Letter to the editor: Ridgefield teachers strike is illegal 


How many times have we heard “but it’s for the children?” This phrase is usually uttered by parents and community members when trying to pass a levy or bond issue. Well, this time it is definitely not for the children. 

Strikes by teachers in Washington state are strictly prohibited. The reasons are obvious. A strike disrupts the school year, places an undue burden on parents, and most of all, harms the students. Of course the teachers union knows this. That’s exactly why they called a strike. The teachers are hoping that parents will put pressure on the school board to give the teachers what they want because, after all, “it’s for the children.”

State law outlines a process for disputes during negotiations and impasse over issues concerning public employees such as teachers, firefighters, police officers, and other essential workers. It’s called binding arbitration where a neutral third party listens to both sides, weighs all the facts, and makes a final “binding” decision on the disputed issues. The process has worked well for many years. Binding arbitration and prohibition against strikes by public employees ensures vital services are not disrupted. When was the last time you saw police officers or firefighters strike? First and foremost, they have a high commitment to the community in which they serve and also a high respect for the rule of law.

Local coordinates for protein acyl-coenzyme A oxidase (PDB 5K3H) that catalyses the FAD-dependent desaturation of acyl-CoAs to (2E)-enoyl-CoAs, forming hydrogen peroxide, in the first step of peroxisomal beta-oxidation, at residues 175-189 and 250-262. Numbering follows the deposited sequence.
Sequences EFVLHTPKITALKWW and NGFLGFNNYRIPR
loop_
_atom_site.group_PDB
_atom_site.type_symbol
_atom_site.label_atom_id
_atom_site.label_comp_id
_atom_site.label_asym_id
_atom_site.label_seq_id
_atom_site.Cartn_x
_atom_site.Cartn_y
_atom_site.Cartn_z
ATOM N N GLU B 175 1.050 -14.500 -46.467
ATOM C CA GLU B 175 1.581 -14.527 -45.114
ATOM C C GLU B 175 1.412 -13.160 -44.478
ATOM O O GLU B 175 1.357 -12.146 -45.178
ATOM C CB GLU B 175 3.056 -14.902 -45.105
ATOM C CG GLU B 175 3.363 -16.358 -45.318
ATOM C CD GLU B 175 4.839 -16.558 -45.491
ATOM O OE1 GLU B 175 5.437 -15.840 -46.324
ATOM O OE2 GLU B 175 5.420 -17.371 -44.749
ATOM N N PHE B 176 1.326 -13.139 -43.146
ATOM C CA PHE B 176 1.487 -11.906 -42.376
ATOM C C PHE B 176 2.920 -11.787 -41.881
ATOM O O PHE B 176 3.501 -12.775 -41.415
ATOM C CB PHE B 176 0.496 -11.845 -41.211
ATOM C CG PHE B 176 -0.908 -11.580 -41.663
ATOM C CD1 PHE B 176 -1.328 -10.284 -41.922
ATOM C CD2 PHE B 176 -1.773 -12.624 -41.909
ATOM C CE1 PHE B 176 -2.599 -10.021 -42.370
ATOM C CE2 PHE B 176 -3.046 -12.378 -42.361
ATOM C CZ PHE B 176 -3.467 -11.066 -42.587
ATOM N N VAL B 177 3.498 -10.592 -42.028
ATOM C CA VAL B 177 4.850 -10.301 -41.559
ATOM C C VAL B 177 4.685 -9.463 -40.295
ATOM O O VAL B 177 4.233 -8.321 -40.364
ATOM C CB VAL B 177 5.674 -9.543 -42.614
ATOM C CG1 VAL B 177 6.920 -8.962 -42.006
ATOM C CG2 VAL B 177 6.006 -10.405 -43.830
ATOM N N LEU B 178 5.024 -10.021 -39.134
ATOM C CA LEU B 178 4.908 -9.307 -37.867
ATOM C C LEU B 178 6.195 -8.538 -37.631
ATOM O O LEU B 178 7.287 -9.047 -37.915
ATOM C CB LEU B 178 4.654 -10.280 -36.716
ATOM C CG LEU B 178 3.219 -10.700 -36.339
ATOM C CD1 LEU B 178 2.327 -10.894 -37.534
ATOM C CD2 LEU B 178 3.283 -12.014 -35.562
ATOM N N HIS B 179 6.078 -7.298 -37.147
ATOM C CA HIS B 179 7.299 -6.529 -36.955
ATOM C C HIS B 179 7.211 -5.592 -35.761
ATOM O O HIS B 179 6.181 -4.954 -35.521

No doubt I will get lots of feedback from people who will suggest I come down too hard on the teachers and their union because they are pitting the parents against the school board to force it to give them what they want. Forcing the Ridgefield schools to keep their doors closed and the students locked out. Taking part in an action they know is prohibited by state law. 

This strike is simply wrong and can not be justified, period. But hey, “it’s for the children,” right?

Dennis Mason,



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